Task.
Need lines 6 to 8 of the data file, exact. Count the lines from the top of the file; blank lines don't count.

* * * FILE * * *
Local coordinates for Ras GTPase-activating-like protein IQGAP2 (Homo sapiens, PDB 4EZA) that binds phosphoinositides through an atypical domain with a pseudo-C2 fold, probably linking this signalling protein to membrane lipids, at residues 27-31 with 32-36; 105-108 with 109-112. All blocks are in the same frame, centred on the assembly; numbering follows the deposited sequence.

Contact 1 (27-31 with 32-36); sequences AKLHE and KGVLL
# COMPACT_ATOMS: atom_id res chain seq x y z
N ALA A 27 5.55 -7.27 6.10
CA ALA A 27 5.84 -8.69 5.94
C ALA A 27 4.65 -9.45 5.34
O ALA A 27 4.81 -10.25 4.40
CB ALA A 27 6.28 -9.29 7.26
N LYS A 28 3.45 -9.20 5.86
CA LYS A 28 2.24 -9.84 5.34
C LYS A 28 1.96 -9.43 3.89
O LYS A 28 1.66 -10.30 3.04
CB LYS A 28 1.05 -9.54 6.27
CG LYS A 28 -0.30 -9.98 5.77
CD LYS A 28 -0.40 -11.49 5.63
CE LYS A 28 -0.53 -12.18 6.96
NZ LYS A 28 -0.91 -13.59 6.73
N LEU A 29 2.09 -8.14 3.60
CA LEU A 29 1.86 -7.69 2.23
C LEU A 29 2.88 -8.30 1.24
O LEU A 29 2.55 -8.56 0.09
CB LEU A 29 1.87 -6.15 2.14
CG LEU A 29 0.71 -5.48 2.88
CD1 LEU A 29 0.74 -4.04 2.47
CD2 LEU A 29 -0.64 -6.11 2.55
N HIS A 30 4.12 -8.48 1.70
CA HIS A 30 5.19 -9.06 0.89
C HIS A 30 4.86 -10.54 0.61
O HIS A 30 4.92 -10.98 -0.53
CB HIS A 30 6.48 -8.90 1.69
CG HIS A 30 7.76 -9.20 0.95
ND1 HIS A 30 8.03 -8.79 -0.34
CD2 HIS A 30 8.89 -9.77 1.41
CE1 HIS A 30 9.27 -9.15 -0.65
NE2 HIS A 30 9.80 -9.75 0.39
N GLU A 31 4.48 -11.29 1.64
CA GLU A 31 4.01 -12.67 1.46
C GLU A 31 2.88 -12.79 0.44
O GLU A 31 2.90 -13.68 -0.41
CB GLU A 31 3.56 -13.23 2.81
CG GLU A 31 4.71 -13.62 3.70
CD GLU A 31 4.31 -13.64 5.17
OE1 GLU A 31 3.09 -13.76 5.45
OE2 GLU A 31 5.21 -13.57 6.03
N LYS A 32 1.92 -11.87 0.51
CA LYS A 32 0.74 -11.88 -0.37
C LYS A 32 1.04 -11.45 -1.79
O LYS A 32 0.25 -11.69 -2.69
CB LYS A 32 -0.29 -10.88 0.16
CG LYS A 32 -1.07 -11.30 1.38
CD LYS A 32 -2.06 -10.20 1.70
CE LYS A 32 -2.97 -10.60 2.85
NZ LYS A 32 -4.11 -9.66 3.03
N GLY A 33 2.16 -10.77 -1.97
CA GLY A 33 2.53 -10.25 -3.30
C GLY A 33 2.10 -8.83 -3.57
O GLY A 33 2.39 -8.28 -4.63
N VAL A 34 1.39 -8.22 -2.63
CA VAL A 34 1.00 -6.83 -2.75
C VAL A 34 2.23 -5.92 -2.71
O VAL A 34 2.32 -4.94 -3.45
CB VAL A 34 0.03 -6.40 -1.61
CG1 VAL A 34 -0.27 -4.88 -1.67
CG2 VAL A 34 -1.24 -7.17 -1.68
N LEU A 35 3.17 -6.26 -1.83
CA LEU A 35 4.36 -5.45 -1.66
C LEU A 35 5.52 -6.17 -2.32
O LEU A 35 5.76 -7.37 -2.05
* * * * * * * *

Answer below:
C ALA A 27 4.65 -9.45 5.34
O ALA A 27 4.81 -10.25 4.40
CB ALA A 27 6.28 -9.29 7.26